Today’s reading; 2 Samuel 21-23, Psalm 18, Romans 3
I spent last week in Miami at a Commercial Negotiations training course. The session was 40 hours of material over 3.5 days. It was intense, and I was exhausted by the time I got home midday Friday. Application of the key principles, however, will be game changing for my organization. Without revealing any of my new found strategies, a couple important concepts I learned were:
- Right and wrong – there is not absolute right or wrong in a negotiation, only what is appropriate for the set of facts presented in particular circumstance.
- Power – who holds the power in a negotiation is dictated by time and circumstance, not who has the most money.
- Approach/Tactics – the best approach/tactics for the situation are determined by the longevity of the relationship, dependency of the parties, trust between the parties, and complexity of the deal. If you use a relational approach in tactical negotiation, you will be exploited. On the other hand, if you treat a highly dependent/mutual problem solving negotiation as tactical, you are likely to hurt the relationship.
Coming out of that intensive training, I naturally tuned in to Paul’s approach as I studied our text for today in Romans 3. Paul had been a Pharisee (religious leader). After his conversion to Christianity, he had been commissioned by God to take the gospel message to the Gentiles. In addition to his missionary journeys to Asia Minor, Greece, Macedonia, Cyprus , Judea and Syria, he authored at least 14 of the 27 books in the New Testament. We know from reading the New Testament that he was very articulate and extremely influential. But I can’t tell if he was a good negotiator or not, because in our relationship with God…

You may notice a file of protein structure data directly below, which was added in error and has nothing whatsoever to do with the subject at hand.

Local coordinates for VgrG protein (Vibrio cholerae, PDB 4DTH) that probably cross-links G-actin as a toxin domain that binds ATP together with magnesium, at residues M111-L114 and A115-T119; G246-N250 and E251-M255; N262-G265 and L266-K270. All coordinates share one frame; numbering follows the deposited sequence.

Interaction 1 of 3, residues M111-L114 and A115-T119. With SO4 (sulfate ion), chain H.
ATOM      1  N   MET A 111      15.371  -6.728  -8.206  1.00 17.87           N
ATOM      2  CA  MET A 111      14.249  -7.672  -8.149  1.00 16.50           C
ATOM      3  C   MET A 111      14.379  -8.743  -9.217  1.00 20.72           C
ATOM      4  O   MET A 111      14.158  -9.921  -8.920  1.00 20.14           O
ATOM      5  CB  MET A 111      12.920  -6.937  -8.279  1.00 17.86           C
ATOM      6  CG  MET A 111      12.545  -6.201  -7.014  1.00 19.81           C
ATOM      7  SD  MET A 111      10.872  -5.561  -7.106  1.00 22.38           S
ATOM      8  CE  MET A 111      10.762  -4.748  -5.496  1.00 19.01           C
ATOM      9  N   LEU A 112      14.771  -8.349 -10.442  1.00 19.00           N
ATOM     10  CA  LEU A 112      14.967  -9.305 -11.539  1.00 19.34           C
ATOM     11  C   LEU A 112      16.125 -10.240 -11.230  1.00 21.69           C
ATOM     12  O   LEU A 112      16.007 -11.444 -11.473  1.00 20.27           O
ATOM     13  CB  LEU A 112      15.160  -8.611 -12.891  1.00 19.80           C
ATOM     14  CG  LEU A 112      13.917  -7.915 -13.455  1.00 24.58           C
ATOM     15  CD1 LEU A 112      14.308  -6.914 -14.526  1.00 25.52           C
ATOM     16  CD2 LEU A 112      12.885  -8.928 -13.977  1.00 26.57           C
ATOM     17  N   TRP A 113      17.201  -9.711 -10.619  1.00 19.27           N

- There is absolute truth; right and wrong are clearly defined by God.
- God holds all the power.
- The best approach/tactics to use in dealing with others are the same in every situation. They are what the Bible calls the fruits of the spirit – love, joy, peace, patience, kindness, goodness, faithfulness, gentleness, and self-control.
Fortunately our salvation does not depend on our ability to develop or execute the right strategy. There is no need for us to negotiate with God. He understands us and, in spite of our wrongdoings, sent Jesus to pay the price for our sin. Our part is choosing to place our faith in him.
For all have sinned and fall short of the glory of God, and all are justified freely by his grace through the redemption that came by Christ Jesus. God presented Christ as a sacrifice of atonement, through the shedding of his blood—to be received by faith (Romans 3:23-25a).